I always say that we are lucky to live in a technological age that provides the tools to help us deal with disability. Not everyone has access to power chairs or van conversions. There should be more provisions for the impoverished disabled, who find it harder to make a living precisely because of their disability. Transportation and some means of independence are vital to helping the disabled to contribute what they can, no matter how small. Their bodies may not work well, but that doesn’t mean their minds do not. Hello, Stephen Hawking.

Our children are accustomed to seeing one of their Moms in a power chair. It is just the way life is. When they see another person in a chair, it’s the most normal thing in the world. But some children are curious. It’s okay for them to wonder aloud and ask questions. How else are they going to learn?

I hope, for my father’s sake, that he never becomes disabled. I don’t think my mother would be a very kind caretaker. To be honest, I don’t think he would, either. But they are in it together, and one may very well end up caring for the other in ways that they may not enjoy. This much I know:  I am solid with Ahnna, so helping her physically is no big deal to me. She cares for me, too, when I’m sick. She’s perfectly capable. We’re a team that way.

The other day, a friend of ours said to Ahnna that “there was nothing but kindness in her face.” And that’s true. I realized in that moment that part of my purpose was to be her protector. I told her long ago that I would be her legs. And I am the strong one, the warrior. She is the gentle Buddha, tending the home fire. Yin, Yang. Perfect complements.

As you go about your days, remember that everyone has a disability that may not be obvious. If it is obvious, help when you can. The physically disabled must depend on the help and kindness of others sometimes. (This is also true for the mentally and emotionally disabled!) If there’s only one disabled stall in a restroom, take note. I’ve literally seen a woman charge past Ahnna to the only disabled stall in a restroom, forcing her to wait on her crutches, which she could not do for long periods without the risk of falling. Mind those parking spaces. People in a van conversion cannot park anywhere else.

Most importantly, remember that people deserve compassion and dignity, no matter what they look like, what they can do, or how well they can cope. A person’s world can change in an instant. Imagine how you would want to be treated, and then do that.

How to Oppress People of Color

We have a holiday named for this guy! But we still have work to do. Photo by Dick DeMarsico, World Telegram staff photographer

We have a holiday named for this guy! But we still have work to do.
Photo by Dick DeMarsico, World Telegram staff photographer

A black man once told me that, as a white woman, I didn’t have the right to write about racism. I understand his point; I don’t live in his skin. On the other hand, I pointed out that as a white woman, I am part of the problem, and therefore I must write about racism. I don’t believe white silence is helpful.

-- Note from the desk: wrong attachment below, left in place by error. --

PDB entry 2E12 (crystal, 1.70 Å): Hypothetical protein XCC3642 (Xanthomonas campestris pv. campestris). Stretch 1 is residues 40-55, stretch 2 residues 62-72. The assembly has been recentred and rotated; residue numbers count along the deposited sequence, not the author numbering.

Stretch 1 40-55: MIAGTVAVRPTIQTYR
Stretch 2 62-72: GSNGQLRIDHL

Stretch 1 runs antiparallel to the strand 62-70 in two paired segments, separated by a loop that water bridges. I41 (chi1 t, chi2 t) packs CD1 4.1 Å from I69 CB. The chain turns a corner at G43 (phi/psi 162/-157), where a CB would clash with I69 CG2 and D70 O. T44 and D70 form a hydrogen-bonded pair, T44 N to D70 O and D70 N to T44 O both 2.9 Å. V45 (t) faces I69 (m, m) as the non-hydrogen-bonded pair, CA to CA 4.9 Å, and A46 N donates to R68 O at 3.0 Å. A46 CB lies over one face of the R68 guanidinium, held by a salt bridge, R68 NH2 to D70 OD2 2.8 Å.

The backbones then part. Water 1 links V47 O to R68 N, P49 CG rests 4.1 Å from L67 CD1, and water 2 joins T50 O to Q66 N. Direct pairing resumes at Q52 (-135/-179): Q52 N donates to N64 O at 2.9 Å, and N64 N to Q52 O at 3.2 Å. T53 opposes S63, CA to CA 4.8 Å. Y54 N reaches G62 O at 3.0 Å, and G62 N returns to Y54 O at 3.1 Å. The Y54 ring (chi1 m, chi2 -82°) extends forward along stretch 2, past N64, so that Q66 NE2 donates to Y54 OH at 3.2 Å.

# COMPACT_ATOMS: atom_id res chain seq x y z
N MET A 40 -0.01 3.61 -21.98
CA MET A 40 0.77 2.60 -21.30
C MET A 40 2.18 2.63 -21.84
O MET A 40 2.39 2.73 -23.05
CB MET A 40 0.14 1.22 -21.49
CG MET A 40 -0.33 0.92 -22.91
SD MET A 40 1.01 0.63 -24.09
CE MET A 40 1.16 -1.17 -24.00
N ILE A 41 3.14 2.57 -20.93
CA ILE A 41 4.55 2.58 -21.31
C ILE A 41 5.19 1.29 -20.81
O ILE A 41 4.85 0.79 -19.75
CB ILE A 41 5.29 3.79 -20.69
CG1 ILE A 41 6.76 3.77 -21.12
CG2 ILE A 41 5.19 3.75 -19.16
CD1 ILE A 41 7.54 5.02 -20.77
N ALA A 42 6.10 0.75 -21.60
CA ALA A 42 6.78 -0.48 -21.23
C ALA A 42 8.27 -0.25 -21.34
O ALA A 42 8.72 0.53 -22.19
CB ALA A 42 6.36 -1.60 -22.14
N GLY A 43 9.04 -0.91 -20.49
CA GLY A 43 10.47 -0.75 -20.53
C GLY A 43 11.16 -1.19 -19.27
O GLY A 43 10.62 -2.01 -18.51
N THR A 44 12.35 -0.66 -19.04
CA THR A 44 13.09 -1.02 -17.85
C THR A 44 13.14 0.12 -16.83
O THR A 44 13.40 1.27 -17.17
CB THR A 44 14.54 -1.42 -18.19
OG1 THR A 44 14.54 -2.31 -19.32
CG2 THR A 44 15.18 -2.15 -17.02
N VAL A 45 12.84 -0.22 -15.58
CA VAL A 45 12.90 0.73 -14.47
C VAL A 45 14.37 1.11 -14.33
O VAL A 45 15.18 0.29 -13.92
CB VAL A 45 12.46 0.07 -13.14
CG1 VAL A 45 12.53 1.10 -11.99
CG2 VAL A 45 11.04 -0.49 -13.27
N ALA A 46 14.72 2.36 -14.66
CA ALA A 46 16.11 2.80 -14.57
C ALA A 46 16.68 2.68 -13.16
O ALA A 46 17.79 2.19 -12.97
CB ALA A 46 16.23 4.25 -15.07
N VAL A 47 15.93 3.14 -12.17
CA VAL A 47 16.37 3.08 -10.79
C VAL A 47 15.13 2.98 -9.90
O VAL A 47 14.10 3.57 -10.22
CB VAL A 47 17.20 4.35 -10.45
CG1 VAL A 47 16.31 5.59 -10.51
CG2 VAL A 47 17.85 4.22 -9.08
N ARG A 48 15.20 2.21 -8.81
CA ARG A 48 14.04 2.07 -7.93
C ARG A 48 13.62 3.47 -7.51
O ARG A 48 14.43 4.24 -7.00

There can be no doubt that people of color are more likely to be killed by the police than white people are. Given the almost daily examples in the headlines, I cannot imagine how this affects people of color. Depressing? Yes. Horrifying? Yes. Outrageous? Yes. Scary as shit? Absolutely. When I leave my house, I don’t worry about being wrongfully arrested or killed by a public servant.

So, dearest white people, I know many of you care. I know many of you want to do your best. I know that, if you exhibit racial biases, you are probably blissfully unaware of it. I freely admit that I have been a complete idiot at times in my past, too. Life is for growing and learning, so let me discuss some of the ways in which white people may unconsciously oppress those who have a higher melanin content in their skin.

When we see another killing of a black person in the news, it’s uncomfortable, so our brain wants to make us feel better about it. Here are some of the things that may go through your mind:

He/she must have done something to deserve it.

This is what horror writers understand: if you’re going to kill a character, perhaps gruesomely, then you first write them so that when they die the reader will secretly applaud. No one minds if the despicable person gets eaten by zombies. Alfred Hitchcock set up Janet Leigh’s character in Psycho as an immoral woman who casually slept with men, thereby setting her up so that, as a slut, she gets what’s coming to her. So naturally, if a policeman killed someone, well, it must have been their own fault somehow. Right? See also: Blaming the victim.